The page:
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Research News at Vanderbilt

VU, Bristol-Myers to collaborate on Parkinson’s therapies

by | Posted on Friday, Sep. 21, 2012 — 8:04 AM

Jeff Conn, Ph.D. (Vanderbilt Medical Center Photo/Neil Brake)

Vanderbilt University and Bristol-Myers Squibb have signed a collaboration agreement for the discovery, development and commercialization of novel therapies acting on the mGluR4 glutamate receptor, known as positive allosteric modulators, or PAMs, for the treatment of Parkinson’s disease.

Under the collaboration, the Vanderbilt Center for Neuroscience Drug Discovery (VCNDD) will identify drug candidates from their existing program, which obtained major support from The Michael J. Fox Foundation for Parkinson’s Research (MJFF). Bristol-Myers Squibb will have the right to develop and commercialize products resulting from the collaborative research program.

Under the terms of the agreement, Vanderbilt University will receive an upfront payment and multi-year research funding to continue to discover additional compounds.

Vanderbilt is eligible to receive milestones and royalties based on developmental success and worldwide sales of the drugs emerging from the collaboration.

The agreement brings to focus Vanderbilt’s mission as a leader in scientific discovery and partner in innovation with world-class companies such as Bristol-Meyers Squibb, while furthering the University’s role as an economic engine for Middle Tennessee.

“The long-term commitment of and collaboration with the MJFF were critical to advancing this program to the stage where it is now perfectly positioned to work closely with Bristol-Myers Squibb for further development,” said P. Jeffrey Conn, Ph.D., VCNDD director and Lee E. Limbird Chair in Pharmacology. “Partnering with Bristol-Myers Squibb is a real win for Vanderbilt and for Parkinson’s patients.”

“We all look forward to a productive collaboration with Bristol-Myers Squibb, which brings tremendous expertise and a strong commitment to advancing the program,” added Craig Lindsley, Ph.D., VCNDD director of medicinal chemistry and William K. Warren Jr. Chair in Medicine.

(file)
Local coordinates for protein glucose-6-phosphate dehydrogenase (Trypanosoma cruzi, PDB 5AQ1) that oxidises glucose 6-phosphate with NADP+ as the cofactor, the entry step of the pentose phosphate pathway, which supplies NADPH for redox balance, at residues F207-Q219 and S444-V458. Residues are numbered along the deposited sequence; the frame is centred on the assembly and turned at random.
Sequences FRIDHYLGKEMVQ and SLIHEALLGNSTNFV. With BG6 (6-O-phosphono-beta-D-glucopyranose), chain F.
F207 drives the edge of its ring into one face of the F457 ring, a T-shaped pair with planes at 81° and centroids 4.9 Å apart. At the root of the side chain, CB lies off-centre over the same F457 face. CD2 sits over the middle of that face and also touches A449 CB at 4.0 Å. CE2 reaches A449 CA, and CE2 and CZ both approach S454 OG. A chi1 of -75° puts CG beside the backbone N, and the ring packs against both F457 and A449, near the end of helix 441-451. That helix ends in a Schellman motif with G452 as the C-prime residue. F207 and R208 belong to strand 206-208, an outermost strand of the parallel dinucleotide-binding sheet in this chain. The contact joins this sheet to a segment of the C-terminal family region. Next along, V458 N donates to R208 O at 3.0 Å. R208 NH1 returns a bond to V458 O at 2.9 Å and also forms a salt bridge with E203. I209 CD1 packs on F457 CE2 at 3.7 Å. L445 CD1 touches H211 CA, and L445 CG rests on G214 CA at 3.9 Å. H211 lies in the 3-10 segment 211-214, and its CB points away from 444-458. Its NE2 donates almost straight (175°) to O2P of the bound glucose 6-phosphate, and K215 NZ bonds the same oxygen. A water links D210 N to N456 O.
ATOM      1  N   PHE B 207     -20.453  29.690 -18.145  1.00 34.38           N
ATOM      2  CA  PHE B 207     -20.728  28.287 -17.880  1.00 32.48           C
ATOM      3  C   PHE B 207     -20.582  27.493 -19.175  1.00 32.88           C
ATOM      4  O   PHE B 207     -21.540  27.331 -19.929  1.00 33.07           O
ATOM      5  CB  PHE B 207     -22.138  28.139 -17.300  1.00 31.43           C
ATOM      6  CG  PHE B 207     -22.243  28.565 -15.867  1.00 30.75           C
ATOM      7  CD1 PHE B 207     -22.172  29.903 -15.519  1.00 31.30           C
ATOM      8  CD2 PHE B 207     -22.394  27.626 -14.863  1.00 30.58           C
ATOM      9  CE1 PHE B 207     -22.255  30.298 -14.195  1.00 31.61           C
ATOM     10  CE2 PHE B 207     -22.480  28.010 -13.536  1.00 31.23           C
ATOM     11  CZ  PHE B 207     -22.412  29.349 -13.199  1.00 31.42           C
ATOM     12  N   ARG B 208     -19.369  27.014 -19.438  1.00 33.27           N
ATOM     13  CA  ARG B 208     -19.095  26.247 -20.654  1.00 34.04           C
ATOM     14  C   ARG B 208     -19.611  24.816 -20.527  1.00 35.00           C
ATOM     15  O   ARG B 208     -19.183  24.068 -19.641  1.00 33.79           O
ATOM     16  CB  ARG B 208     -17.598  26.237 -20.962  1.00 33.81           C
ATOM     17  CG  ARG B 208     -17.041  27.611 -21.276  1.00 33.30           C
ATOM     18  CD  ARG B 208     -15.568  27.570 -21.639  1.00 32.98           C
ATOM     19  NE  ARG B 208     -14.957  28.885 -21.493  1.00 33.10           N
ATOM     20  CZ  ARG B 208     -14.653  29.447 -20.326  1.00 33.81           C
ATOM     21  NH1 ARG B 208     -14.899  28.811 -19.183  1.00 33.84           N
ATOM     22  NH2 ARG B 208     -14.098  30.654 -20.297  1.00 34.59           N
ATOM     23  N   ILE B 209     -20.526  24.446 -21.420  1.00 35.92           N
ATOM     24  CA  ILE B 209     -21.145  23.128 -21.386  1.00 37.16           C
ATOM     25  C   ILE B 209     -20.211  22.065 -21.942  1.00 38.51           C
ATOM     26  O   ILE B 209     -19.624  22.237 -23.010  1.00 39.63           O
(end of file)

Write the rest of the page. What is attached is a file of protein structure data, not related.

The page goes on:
Conn and Lindsley’s colleagues in this effort include Carrie Jones, Ph.D., the center’s director of Behavioral Pharmacology; Colleen Niswender, Ph.D., director of Molecular Pharmacology; J. Scott Daniels, Ph.D., director of Drug Metabolism and Pharmacokinetics; and Corey Hopkins, Ph.D., research assistant professor of Pharmacology and Chemistry.

“We are thrilled to have the opportunity to work with the Vanderbilt Center for Neuroscience Drug Discovery’s highly regarded scientists and laboratories to potentially find a way to help patients with Parkinson’s disease,” said Francis Cuss, MB BChir, senior vice president for Research at Bristol-Myers Squibb.

“At Bristol-Myers Squibb we are dedicated to discovering and developing medicines that address serious unmet need,” Cuss said. “As part of our strategy, we continually seek to build relationships with organizations that have innovative programs and capabilities that complement our own internal efforts.”

An estimated 1 million Americans have Parkinson’s disease, a progressive brain disorder characterized by resting tremor, rigidity and slowness of movement. It is caused by the death of nerve cells in a specific brain region that produce the neurotransmitter dopamine.

mGluR4 receptors are highly expressed in areas of the brain directly relevant to Parkinson’s disease. mGluR4 PAMs represent an approach to correct the dysregulated signaling observed in Parkinson’s disease and pharmacologically mimic a surgical procedure that has been successful in alleviating symptoms of Parkinson’s disease.

Contact:
Bill Snyder, (615) 322-4747
william.snyder@Vanderbilt.Edu